That Watchman sounded like a good possibility to me! But as Ben said, it would mean another surgical procedure, even though it was done through the groin like his last valve replacement. And he’d be the one having to go through another surgery!

So much to think about. And we thought this was the end of it all…

Later that afternoon as I was getting ready to leave after 12 long hours at the hospital, another ophthalmologist came in to see him and check his eye. And she confirmed it was definitely a broken blood vessel from the blood thinners, and that it would most likely look worse before it got better…in about two weeks. And let me tell you, by then it looked really bad!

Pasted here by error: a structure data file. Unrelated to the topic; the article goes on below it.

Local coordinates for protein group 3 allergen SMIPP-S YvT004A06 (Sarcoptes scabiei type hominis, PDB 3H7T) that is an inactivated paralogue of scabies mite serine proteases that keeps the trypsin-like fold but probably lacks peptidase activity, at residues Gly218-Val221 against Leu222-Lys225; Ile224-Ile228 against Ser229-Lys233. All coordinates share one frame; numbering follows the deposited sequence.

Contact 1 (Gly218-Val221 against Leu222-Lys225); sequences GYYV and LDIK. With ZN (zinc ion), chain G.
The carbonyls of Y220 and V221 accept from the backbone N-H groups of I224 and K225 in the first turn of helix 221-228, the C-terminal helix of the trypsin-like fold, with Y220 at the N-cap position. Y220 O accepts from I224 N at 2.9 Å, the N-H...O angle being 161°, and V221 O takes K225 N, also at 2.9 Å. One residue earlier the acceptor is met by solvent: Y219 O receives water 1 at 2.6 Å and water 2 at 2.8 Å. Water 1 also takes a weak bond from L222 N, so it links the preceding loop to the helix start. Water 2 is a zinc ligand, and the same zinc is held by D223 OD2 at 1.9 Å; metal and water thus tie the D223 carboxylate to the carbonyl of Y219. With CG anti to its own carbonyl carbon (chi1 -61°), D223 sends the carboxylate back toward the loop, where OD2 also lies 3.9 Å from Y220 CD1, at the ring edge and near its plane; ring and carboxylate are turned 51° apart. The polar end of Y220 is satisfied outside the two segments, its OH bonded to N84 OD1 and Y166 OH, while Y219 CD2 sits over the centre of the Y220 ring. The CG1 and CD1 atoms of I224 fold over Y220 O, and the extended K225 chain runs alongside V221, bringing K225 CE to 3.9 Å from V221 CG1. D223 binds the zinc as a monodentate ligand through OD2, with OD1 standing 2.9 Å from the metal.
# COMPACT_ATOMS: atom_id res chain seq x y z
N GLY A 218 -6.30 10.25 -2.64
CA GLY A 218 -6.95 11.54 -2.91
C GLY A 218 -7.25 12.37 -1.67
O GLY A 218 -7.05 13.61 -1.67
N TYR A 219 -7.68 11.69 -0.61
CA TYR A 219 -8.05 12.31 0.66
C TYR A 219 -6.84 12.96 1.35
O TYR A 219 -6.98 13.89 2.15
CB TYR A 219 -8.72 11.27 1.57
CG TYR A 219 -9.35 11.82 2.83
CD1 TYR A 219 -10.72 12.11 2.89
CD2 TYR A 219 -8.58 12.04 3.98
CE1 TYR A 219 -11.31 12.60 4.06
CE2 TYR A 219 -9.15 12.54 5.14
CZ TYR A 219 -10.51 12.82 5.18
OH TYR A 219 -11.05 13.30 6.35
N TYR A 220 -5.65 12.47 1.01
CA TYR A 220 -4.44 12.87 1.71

It’s now been a little over a week since the surgery. His eye is finally starting to look better. He still has one more week of not driving, which is making me crazy. His heart rate is normal, but he still has shortness of breath, although not nearly as bad as it was. And he’s still a bit sore off and on from the procedure.

Life is starting to return to normal. Somewhat. We are looking ahead to him being totally back to normal.

And to an answer concerning other alternatives to the blood thinners, as we don’t want to risk anything happening to his vision.

As I’ve said many times, never a dull moment.

Stay tuned. There’s more to follow….